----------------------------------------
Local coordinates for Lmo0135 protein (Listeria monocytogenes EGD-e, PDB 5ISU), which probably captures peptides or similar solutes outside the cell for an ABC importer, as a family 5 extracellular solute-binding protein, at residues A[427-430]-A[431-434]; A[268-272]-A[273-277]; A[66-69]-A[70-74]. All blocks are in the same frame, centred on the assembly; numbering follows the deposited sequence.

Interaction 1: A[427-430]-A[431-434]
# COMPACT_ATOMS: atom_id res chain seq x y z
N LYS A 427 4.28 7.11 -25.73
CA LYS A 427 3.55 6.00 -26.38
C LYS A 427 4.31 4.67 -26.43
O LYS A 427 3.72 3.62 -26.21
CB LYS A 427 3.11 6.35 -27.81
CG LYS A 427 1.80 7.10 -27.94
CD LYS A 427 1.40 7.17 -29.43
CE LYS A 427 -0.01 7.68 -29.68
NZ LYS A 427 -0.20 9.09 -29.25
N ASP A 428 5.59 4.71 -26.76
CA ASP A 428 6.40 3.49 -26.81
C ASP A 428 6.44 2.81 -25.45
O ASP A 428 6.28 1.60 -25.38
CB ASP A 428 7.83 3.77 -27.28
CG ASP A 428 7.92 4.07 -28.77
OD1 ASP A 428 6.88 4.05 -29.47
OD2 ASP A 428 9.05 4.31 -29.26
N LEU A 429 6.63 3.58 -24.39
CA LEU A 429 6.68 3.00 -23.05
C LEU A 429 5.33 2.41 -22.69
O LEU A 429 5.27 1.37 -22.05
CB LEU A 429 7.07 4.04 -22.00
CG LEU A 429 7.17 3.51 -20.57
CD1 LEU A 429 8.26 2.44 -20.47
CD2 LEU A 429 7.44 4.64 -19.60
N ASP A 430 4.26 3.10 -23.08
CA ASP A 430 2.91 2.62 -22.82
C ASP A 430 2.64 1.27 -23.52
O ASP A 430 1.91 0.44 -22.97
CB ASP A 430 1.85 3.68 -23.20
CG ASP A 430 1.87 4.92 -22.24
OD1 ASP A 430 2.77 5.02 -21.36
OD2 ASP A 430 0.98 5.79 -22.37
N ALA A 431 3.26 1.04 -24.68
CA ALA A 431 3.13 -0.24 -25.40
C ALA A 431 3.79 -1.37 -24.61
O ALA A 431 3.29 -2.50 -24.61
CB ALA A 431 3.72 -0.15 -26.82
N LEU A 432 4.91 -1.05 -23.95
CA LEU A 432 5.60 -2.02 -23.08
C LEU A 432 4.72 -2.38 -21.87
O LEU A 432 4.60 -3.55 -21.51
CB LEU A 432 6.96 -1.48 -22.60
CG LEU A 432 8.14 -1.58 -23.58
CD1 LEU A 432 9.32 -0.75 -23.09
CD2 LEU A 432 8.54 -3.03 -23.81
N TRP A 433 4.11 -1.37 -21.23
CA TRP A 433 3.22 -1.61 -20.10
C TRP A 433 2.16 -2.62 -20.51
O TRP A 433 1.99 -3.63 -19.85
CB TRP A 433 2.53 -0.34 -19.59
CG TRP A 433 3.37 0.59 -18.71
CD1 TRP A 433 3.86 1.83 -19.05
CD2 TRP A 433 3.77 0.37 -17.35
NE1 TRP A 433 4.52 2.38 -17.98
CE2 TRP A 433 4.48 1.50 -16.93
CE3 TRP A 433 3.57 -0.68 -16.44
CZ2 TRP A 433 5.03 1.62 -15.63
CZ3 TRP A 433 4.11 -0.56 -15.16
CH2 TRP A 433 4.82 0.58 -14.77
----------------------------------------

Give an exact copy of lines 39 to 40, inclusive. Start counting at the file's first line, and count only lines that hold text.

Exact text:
C ALA A 431 3.79 -1.37 -24.61
O ALA A 431 3.29 -2.50 -24.61